∥ˆp−g∥1≤∥ˆp−p∥1+∥ˆp−g∥≤2ε,

as required.

There is an issue with the above argument; our proof for Theorem 10 assumed the samples are from a distribution in the known class of distributions ( in this case), whereas in this case, they are not. However, one can amend the argument (by applying two careful triangle inequalities) to show that, if the samples are coming from a distribution that is not necessarily in , then with high probability the empirical Yatrocas minimizer outputs a distribution satisfying:

 (4.1) ∥g−LF(S)∥TV≤3infp∈F∥p−g∥TV+c√v+log1δm,

which will be in our case, as required (see  for the proof of (4.1)). Such a result is called agnostic learning, since it does not assume the target belongs to the known class, but only assumes it can be approximated well by some element of the class.

Unfortunately, the idea of piecewise polynomial approximation cannot be extended to higher dimensions, because to approximate a high-dimensional Gaussians, one needs a piecewise polynomial with either the degree or the number of pieces being exponential in the dimension. The ideas for extending the bounds to higher dimensions are quite different and are described next.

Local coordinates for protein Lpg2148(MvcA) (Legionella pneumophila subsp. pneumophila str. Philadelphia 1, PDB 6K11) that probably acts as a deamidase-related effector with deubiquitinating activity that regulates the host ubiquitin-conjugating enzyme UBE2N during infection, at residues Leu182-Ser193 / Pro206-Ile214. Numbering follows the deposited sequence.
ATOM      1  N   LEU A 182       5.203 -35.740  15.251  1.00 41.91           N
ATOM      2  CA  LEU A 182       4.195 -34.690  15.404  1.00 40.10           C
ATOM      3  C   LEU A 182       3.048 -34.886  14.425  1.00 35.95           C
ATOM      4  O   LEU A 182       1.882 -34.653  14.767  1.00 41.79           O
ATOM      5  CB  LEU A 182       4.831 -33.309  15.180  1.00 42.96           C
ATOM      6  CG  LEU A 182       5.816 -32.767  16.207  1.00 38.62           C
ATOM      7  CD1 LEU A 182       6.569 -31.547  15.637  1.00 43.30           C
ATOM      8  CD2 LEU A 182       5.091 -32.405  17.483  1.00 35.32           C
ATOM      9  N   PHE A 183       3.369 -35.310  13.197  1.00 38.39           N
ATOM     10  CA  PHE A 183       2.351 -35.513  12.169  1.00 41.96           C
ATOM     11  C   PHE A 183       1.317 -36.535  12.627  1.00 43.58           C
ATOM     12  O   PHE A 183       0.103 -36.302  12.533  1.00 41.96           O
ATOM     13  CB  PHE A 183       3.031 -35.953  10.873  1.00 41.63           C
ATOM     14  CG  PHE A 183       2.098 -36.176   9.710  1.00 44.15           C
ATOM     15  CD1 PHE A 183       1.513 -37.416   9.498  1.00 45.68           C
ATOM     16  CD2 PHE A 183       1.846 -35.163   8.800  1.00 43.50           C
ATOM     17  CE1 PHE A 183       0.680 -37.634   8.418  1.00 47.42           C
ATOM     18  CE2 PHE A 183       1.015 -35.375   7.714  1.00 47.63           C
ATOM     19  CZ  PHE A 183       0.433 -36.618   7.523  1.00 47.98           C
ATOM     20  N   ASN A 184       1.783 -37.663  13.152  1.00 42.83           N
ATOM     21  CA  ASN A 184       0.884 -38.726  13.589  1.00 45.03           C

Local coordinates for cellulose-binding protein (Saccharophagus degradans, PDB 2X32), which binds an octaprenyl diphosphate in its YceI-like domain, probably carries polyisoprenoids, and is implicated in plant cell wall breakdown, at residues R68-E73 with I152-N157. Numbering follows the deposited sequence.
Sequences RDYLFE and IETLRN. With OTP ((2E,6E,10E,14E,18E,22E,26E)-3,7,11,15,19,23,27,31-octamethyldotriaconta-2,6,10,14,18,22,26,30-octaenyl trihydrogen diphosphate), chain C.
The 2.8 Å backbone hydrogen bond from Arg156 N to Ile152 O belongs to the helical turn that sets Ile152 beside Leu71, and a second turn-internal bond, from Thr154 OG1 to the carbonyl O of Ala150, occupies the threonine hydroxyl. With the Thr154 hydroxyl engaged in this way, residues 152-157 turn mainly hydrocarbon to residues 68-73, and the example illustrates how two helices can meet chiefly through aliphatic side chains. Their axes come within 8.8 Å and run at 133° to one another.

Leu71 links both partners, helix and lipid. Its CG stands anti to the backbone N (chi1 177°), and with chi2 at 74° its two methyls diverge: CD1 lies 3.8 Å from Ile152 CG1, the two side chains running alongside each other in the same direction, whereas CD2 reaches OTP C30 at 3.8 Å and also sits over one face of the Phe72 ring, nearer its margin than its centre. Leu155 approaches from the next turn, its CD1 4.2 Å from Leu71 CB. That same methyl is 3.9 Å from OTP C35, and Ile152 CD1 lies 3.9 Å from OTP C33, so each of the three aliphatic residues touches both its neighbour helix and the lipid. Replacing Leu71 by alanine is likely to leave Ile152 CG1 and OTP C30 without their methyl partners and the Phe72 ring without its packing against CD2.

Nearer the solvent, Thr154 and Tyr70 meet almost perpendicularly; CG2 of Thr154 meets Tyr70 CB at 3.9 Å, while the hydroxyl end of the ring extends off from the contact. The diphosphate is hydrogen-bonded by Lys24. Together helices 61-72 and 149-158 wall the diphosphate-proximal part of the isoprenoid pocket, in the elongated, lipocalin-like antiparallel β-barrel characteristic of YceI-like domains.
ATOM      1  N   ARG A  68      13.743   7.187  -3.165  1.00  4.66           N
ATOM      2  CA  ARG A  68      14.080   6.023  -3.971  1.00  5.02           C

5. A generic upper bound for mixtures

We consider a more general problem in this section. Assume that we have a method to learn an arbitrary class . Does this mean that we can learn -mix? And if so, what is the sample complexity of this task? We give an affirmative answer to the first question, and provide a bound for sample complexity of learning -mix. As an application of this general result, we give an upper bound for the case of mixtures of Gaussians in high-dimensions. This section is based on .

Theorem 13 (sample complexity of learning mixtures).

Assume that can be learned with sample complexity for some and some function . Then there exists a density estimation method for -mix() requiring samples.

One may wonder about tightness of this theorem. In Theorem 2 in , it is shown that if is the class of spherical Gaussians, we have , therefore, the factor of is necessary in general. However, it is not clear whether the additional factor of in the theorem is tight.

If we apply this theorem to the class , which has sample complexity as proved in Section 3, we immediately obtain an upper bound of for the sample complexity of learning , and a sample complexity upper bound of for .